As the CU Skaggs School of Pharmacy and Pharmaceutical Sciences approaches the eve of its 110th anniversary, an interview with Morrison Brown, ’55 provided a walk through time in recounting his days on the Boulder campus as a pharmacy student and the opportunities afforded him as an advocate for the pharmacy profession.
How did you become involved as a pharmacy advocate?
When I came to Cortez (Colorado), there were four or five family pharmacies and no retail pharmacy chains. After working at a drug store pharmacy for about a year, I went into partnership with a pharmacist who was running a pharmacy in a new medical building. There were several doctors there. In addition, the doctors also had to take turns with the Emergency room night shift. That meant we were on call at all hours of the day or night.
On work with the Advisory Council:
In 1961, I was appointed to the Advisory council in the School of Pharmacy by Dean (Curtis) Waldon. The council was made up of pharmacists, pharmaceutical representatives, and wholesalers. During my time on the council, I wanted to make sure that pharmacy would get the attention and credit it deserved. For instance, in the armed forces there was no commission for pharmacists, but there was for just about every other profession. I wanted to see that change and it did change although not during my tenure on the council. In 1970, Advisory Council members were asked to assist the school in maintaining accreditation standards by increasing student enrollment. Members each helped by bringing a high school student to campus every year to encourage them to pursue a career in pharmacy. I would usually take from one to three high school seniors along with me. The pharmacy students would then show them around campus. As a result, several students were recruited.
Morrison Brown, '55
About his involvement with the Colorado Pharmacists Association:
One thing I was able to help change was the Pharmacy dues. At that time membership was $50 per year for a store. I suggested that it just be an association of pharmacists in order to remove the store owner from governing pharmacy protocols. That did happen. After that the pharmacists had control of the association. I went on to serve on the state association of pharmacists and was president from 1975-1976.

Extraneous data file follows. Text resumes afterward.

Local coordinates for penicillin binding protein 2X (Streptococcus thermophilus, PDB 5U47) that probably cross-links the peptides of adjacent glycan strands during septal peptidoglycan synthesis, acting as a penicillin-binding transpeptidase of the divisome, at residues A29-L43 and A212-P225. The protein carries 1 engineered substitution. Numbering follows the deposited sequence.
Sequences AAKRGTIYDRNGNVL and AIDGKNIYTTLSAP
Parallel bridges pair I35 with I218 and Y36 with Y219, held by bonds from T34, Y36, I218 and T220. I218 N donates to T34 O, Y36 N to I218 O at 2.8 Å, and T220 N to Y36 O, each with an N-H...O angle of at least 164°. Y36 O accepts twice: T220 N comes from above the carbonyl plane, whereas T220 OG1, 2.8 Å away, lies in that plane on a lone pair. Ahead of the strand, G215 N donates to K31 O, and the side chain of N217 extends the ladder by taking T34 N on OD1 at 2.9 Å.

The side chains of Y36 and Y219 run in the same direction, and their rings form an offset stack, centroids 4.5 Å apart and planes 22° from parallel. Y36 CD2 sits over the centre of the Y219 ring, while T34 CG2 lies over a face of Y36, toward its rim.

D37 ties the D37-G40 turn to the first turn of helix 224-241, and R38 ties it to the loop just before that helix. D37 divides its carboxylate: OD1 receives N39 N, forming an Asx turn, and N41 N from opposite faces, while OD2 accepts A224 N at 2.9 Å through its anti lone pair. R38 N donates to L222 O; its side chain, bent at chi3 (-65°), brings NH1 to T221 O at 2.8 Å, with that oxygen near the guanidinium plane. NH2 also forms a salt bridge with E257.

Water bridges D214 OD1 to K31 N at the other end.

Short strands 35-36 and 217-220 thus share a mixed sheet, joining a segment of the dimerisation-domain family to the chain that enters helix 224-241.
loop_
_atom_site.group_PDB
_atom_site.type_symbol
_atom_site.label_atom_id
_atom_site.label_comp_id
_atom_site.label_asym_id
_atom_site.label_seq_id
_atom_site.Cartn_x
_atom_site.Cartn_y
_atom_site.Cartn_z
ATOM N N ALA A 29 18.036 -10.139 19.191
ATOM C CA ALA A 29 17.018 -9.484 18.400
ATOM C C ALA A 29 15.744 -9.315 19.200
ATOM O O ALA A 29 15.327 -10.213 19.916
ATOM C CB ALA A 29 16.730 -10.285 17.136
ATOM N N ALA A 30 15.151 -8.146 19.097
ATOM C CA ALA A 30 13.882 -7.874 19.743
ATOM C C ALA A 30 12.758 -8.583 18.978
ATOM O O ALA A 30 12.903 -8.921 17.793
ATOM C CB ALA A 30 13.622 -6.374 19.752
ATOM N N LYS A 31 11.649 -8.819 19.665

On his role with the Colorado State Board of Pharmacy:
I thought I was done when my term as association president ended in 1976. Then Governor (Richard) Lamb appointed me to the State Board of Pharmacy to fulfill the unexpired term of another appointee. I assumed it would only be one year to complete the unfinished term, but I was reappointed by the Governor to a 5-year term.
What drew you to the pharmacy profession?
Well, I really wanted to be a doctor but tough financial times while I was in high school dictated that I work to help the family. So, I worked after school as a soda jerk in our local drugstore. I'd get out of school at 3 p.m. and work at the drugstore until 10 p.m.
I had a wonderful teacher who knew I wanted to study medicine. She knew it was hard to get into medical school. She convinced me to take pre-medicine in the School of Pharmacy so I’d be able to work in the field of healthcare if I didn’t get into medical school. She got me a scholarship to the University of Colorado, which was actually a waiver of tuition. I caught the bus to college and remember going over a hill where I saw a bunch of red roof buildings and recognized instantly it was the University of Colorado. The School of Pharmacy was on the second floor of the chemistry building at the time.
What was the experience like taking courses at the School of Pharmacy?
The pharmacy program was rigorous. I especially remember my sophomore year. I had twenty-one hours of difficult classes (organic chemistry, chemical microscopy, quantitative analysis, physics, and a pharmacy class). For example, quantitative analysis required daytime lectures and night time lab work. The balances were kept in a special room for humidity and temperature control. These balances had to be shared and were difficult to find a time when they were open.
I got to know a couple other pharmacy students who were a year ahead of me. They were really helpful by letting use their books. At the time I didn't realize how much I would appreciate the education, but it was really a good education. I still love the place.
What sage advice would you pass on to new students interested in a Pharmacy career that was helpful for you?
Go into pharmacy with the attitude that you will love it, help people, and promote it. If you do this, you will serve the profession well.